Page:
Here's a brief, non-exhaustive list of things that a new poll says Americans don't have much faith in: the government, businesses, the economy, the power of their vote and the future of the United States.
The overall mood of the country is one of "anxiety, nostalgia and mistrust," according to the 2015 American Values Survey, which was released Tuesday by the nonpartisan Public Religion Research Institute.
"Fear is not an emotion that you see often in public opinion polls, but it was clearly there in the fall of 2008 and early 2009" after the economic collapse, said Karlyn Bowman, of the conservative American Enterprise Institute, during a Tuesday panel discussion of the survey. "Americans aren't confident that we've fixed what went wrong."
Many, in fact, see the country as on the decline. The poll found that 53 percent of Americans say the nation's culture and way of life have changed for the worse since the 1950s. Forty-nine percent now say America's best days are behind it, up from 38 percent who said the same in 2012. Democrats remain more bullish, while Republicans and tea party members are the most pessimistic.
A sense of nostalgia isn't unique to the present day: Back in 1939, most Americans thought "the horse-and-buggy" days were happier than their era. (Granted, those people had just lived through the Great Depression and were heading into World War II.)
But Americans today are deeply worried about their economic prospects. Nearly three-quarters believe the country is still in a recession, unchanged since last year. An increasing majority -- now nearly 80 percent -- say the economic system unfairly favors the wealthy, with even more agreeing that corporations do not share enough of their success with their employees. A rising number also say they're troubled that not everyone in the U.S. gets an equal chance in life.
There's also a growing antipathy toward people perceived as outsiders. In the survey, which was taken well before the Paris terror attacks, 56 percent say that the values of Islam are at odds with American values, up 9 points in the past four years. Forty-eight percent say they're bothered when encountering immigrants who speak little or no English, up 8 points since 2012.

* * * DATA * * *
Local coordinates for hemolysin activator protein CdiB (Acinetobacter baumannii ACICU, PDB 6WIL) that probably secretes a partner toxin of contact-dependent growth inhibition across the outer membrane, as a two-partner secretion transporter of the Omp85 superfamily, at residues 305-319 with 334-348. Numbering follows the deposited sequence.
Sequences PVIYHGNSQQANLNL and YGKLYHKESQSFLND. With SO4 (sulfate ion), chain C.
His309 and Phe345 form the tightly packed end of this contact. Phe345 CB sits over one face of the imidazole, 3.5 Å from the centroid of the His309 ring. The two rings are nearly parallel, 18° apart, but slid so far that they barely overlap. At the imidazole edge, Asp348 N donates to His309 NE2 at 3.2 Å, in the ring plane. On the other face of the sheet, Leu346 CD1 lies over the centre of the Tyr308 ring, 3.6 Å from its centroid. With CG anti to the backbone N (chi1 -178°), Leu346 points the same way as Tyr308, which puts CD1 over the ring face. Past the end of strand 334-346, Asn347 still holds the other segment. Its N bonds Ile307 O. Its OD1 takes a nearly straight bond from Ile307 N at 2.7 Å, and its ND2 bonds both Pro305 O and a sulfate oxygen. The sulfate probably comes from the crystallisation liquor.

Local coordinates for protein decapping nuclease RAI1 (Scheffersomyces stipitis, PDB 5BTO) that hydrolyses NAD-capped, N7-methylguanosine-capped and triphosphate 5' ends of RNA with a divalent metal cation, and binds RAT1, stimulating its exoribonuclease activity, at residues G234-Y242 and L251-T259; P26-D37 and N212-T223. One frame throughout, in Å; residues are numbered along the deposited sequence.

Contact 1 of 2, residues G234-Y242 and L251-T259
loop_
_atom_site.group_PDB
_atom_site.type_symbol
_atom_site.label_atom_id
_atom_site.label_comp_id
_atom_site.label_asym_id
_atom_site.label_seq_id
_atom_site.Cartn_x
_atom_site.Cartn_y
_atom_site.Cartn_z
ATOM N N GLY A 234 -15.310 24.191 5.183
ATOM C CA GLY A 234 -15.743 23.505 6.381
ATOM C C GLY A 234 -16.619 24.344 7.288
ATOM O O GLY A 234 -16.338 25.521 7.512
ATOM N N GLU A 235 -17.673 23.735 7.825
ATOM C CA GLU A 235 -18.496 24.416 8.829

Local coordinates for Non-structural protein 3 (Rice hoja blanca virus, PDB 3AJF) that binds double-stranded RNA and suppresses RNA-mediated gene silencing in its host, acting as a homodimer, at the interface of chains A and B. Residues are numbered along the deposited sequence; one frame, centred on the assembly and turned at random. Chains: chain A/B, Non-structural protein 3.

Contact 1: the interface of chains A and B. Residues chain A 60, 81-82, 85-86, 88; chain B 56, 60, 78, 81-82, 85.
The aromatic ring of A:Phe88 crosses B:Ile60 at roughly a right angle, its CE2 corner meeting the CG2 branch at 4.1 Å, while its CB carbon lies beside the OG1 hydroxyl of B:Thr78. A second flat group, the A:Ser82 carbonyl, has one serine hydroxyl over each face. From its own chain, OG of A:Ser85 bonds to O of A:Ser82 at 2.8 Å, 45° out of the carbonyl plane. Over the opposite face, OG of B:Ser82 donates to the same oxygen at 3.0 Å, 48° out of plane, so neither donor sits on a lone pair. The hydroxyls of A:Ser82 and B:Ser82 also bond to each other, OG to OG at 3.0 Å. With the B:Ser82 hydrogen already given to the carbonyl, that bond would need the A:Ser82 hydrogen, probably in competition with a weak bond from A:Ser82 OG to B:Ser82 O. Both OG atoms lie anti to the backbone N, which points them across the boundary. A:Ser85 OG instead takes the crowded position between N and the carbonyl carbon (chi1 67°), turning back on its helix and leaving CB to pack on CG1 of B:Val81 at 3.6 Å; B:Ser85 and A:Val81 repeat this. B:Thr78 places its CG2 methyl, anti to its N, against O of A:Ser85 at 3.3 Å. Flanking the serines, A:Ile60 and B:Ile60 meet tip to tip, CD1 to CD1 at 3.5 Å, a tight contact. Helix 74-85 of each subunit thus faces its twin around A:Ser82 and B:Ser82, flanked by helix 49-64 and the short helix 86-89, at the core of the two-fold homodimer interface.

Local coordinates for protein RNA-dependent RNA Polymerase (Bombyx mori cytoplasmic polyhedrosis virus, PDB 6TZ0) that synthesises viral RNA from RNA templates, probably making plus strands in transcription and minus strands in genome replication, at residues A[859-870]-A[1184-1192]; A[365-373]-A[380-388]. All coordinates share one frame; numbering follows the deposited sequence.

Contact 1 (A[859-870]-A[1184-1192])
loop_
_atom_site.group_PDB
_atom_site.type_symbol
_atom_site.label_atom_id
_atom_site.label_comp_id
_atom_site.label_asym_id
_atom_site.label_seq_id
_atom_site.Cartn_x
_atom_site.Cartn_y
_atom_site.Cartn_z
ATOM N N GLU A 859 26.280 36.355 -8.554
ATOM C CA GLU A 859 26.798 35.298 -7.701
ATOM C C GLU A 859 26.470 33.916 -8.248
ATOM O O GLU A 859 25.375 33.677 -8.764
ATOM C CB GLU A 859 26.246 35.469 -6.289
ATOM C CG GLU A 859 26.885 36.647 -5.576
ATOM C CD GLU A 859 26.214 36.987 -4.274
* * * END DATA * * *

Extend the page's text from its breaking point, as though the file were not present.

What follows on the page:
And many Americans feel personally disenfranchised. Nearly two-thirds say their vote doesn't matter because of the influence that wealthy individuals and big corporations have. Fifty-seven percent say the federal government doesn't really look out for people like them.
The pessimism, though, isn't equally shared across demographic lines.
Although black and Hispanic Americans are far more likely than whites to see police mistreatment, crime and a lack of opportunities for young people as major problems in their communities, they're also considerably more likely to believe the country has changed for the better since the '50s.
Disaffection among the white working class -- a voting bloc being courted by both parties -- is especially pronounced. White, working-class Americans are 20 points more likely than white, college-educated Americans to be bothered by immigrants who don't speak English, and 16 points more likely to believe the country is in a recession. Sixty percent of the former group think discrimination against whites has become as big a problem today as discrimination against blacks and other minorities,
"This year is the revenge of class," Bill Galston, a senior fellow at the Brookings Institution, said at the panel discussion. "Whether you're talking about [Donald] Trump on the populist right or Bernie Sanders on the left, the issue of socioeconomic class is front and center in a way that it hasn't been in quite some time."
PRRI surveyed 2,695 adults between Sept. 11 and Oct. 4, both online and by telephone.
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